Dudley tells us, "The tri-party repo system was centered on two of the major U.S. banks. The system matched investors and borrowers each day -- with the investors lending cash, secured by Treasuries and other collateral, to the major securities firms. But, the system was unstable. In times of stress, clearing banks could be faced with very large single-firm exposures -- of potentially hundreds of billions of dollars. Not surprisingly, when such counterparties became troubled, the clearing banks were less willing to take on these large intraday exposures. As a result, repo investors, who were primarily worried about getting repaid each morning, were motivated to simply withdraw from the market. As short-term investors withdrew funding, the liquidity buffer of the troubled securities firm was quickly exhausted, particularly as other counterparties to that firm demanded additional collateral to secure their own exposures."

He notes, "Structural weaknesses in the money market mutual fund industry -- which was a major source of short-term wholesale funding to the securities industry and various non-bank financial corporations -- also exacerbated the crisis. When Lehman Brothers failed, the value of its outstanding short-term obligations collapsed. The Reserve Primary Fund 'broke the buck,' and investors rushed to withdraw their funds from prime institutional money market mutual funds in a modern version of a classic 'bank run.' The funds generally did not have sufficient cash available to meet these runs because they offered overnight liquidity at par value against a portfolio of assets with weighted average maturities that were considerably longer."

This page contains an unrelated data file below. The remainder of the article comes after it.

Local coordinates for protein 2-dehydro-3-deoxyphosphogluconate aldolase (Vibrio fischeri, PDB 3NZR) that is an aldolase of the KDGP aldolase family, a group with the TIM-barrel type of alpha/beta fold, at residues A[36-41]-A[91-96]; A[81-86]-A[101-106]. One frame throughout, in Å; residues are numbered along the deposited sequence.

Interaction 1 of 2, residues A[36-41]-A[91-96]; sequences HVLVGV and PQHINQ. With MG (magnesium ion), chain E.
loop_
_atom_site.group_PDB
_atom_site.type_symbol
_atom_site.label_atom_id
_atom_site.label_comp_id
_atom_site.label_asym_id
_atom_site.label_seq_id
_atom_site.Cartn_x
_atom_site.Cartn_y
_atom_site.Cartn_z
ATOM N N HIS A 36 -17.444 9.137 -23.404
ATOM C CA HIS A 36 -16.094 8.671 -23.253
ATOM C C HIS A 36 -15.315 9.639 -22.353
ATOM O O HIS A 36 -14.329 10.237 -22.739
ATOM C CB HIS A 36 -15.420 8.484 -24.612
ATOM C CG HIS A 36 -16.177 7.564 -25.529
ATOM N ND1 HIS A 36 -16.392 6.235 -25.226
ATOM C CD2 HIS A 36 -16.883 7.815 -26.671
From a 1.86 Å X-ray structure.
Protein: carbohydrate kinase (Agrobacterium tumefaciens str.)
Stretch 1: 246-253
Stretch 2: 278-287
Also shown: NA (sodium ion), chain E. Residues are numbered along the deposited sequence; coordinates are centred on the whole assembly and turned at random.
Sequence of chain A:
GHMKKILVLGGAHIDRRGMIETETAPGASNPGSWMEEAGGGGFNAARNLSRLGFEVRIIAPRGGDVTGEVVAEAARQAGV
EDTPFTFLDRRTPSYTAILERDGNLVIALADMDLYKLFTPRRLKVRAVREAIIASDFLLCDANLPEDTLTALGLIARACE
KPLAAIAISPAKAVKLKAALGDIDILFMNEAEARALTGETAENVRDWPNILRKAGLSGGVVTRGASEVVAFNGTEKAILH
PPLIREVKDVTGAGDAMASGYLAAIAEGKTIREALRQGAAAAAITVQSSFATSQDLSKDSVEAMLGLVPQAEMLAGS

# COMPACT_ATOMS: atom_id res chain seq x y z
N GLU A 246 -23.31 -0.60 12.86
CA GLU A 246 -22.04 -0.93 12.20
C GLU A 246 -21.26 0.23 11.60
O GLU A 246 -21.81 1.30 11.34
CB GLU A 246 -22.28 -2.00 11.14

Dudley states that we can take three critical lessons away from the financial crisis. He says, "First, financial institutions must be robust to stress. In particular, they need to have enough capital to be considered solvent even after sustaining significant losses, so that they can maintain the market access needed to recapitalize.... Second, when we identify potential sources of instability that could amplify shocks, we need to make structural changes to the financial system to reduce or eliminate them. For example, the financial crisis made it clear that changes were needed in how tri-party repo transactions were unwound each day, net asset values were calculated for prime money market mutual funds, and OTC derivative obligations were cleared, settled, and risk-managed. Third, there should be a viable and predictable resolution regime."